Acting Out the Minimum Wage Drama

Joel Fox
Editor of Fox & Hounds and President of the Small Business Action Committee

“All the world’s a stage,” wrote William Shakespeare, and political theater on the hot topic of the minimum wage is playing out in smaller Los Angeles theaters. We’re not talking about minimum wage as the topic of a play, but minimum wage as the subject of who goes on stage.

When the leadership of Actors Equity, the stage actors union, decided to push for a minimum wage for Los Angeles actors who work in 99-seat theaters and smaller, they got pushback from many of the union’s members. The actors feared that forcing the theaters to pay the actors more might force some of the hanging-on-by-their-fingertips theaters to close down.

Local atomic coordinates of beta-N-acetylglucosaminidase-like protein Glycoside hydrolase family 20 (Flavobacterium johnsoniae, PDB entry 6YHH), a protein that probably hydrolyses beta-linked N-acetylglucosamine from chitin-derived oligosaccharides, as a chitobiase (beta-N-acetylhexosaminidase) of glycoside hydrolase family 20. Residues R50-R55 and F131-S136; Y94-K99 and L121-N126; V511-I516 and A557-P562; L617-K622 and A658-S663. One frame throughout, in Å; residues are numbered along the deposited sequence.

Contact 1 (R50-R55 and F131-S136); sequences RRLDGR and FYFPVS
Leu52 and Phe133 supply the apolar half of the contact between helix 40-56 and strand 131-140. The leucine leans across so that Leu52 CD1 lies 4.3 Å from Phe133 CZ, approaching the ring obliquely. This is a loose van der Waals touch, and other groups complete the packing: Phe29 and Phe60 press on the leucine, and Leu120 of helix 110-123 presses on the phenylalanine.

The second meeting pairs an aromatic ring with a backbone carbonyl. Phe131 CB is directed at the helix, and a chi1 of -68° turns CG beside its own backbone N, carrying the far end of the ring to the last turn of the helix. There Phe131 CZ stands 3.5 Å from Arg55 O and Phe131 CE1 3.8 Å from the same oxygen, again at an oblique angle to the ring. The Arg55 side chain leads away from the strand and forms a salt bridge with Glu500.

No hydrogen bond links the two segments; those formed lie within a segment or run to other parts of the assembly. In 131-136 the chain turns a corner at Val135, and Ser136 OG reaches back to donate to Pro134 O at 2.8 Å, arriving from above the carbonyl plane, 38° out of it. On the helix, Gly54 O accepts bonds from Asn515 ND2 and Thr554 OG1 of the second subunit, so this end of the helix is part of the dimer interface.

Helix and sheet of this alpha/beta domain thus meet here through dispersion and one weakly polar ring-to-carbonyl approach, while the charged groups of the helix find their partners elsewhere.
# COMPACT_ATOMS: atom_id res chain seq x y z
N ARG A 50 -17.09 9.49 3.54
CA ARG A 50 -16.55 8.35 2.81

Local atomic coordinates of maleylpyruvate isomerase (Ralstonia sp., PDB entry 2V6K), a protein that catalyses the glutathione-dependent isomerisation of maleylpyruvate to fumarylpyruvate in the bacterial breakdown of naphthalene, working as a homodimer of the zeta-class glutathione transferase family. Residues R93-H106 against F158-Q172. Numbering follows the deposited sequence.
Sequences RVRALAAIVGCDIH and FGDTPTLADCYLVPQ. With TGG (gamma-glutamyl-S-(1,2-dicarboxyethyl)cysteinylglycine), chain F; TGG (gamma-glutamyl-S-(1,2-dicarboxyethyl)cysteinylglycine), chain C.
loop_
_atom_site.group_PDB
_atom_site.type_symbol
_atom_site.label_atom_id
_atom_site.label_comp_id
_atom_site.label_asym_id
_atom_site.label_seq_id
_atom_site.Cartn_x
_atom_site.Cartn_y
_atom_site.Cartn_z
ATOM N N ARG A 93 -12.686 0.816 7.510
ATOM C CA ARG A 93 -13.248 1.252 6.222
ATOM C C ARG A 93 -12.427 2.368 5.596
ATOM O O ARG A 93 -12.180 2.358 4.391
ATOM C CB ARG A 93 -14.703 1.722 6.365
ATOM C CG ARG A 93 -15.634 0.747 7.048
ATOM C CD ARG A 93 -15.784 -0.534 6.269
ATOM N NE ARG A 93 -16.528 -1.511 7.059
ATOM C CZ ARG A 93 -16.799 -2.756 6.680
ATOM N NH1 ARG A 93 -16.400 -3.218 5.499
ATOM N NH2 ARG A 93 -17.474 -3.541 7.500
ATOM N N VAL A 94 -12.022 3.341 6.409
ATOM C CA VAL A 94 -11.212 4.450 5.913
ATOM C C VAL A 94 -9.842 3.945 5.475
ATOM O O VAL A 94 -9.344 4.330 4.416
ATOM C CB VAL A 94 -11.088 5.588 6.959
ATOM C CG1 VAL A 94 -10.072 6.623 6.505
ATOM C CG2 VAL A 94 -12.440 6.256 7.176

The debate over raising the minimum wage for the small theaters mirrors the larger debate on minimum wage that is occurring in the country.

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Good Bills Are Focus of CalChamber Job Creator List

Denise Davis
Vice President, Media Relations and External Affairs at Cal Chamber

Since 2008, CalChamber has been identifying bills that will improve the state’s job climate and stimulate our economy.  We put them on our annual “Job Creator” list hoping to put a spotlight on proposals that will encourage investment in our economy.

Last week, we released the 2015 “Job Creator” list.  This year’s list includes 11 bills that will improve our legal climate, lower costs for employers, spur tourism, and create construction jobs. The list follows recommendations made in our annual business issues guide, called “Foundation for a Better California.”

Each year we hope to have as many job creator bills on our list as we do on our job killer list.  Let’s hope our policy makers make that possible in the years to come! 

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CEQA: California Dreamin’ or California Nightmare?

Jennifer Hernandez
Attorney in the California environmental and land use practice group of Holland & Knight LLC, an international law firm